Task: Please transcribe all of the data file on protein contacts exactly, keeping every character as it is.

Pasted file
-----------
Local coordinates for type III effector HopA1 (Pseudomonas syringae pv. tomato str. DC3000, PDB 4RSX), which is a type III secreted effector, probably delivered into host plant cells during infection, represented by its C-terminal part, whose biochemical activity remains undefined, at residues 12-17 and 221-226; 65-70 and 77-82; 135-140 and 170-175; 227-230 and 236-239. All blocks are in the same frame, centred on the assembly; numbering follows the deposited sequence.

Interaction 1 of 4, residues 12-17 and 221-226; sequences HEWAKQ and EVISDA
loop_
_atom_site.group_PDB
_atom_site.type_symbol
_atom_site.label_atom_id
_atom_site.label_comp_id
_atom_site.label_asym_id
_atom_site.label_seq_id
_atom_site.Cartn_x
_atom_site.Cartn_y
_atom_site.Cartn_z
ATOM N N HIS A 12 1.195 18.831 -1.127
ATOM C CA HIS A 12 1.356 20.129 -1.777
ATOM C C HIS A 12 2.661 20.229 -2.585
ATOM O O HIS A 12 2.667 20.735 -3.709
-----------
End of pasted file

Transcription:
Local coordinates for type III effector HopA1 (Pseudomonas syringae pv. tomato str. DC3000, PDB 4RSX), which is a type III secreted effector, probably delivered into host plant cells during infection, represented by its C-terminal part, whose biochemical activity remains undefined, at residues 12-17 and 221-226; 65-70 and 77-82; 135-140 and 170-175; 227-230 and 236-239. All blocks are in the same frame, centred on the assembly; numbering follows the deposited sequence.

Interaction 1 of 4, residues 12-17 and 221-226; sequences HEWAKQ and EVISDA
loop_
_atom_site.group_PDB
_atom_site.type_symbol
_atom_site.label_atom_id
_atom_site.label_comp_id
_atom_site.label_asym_id
_atom_site.label_seq_id
_atom_site.Cartn_x
_atom_site.Cartn_y
_atom_site.Cartn_z
ATOM N N HIS A 12 1.195 18.831 -1.127
ATOM C CA HIS A 12 1.356 20.129 -1.777
ATOM C C HIS A 12 2.661 20.229 -2.585
ATOM O O HIS A 12 2.667 20.735 -3.709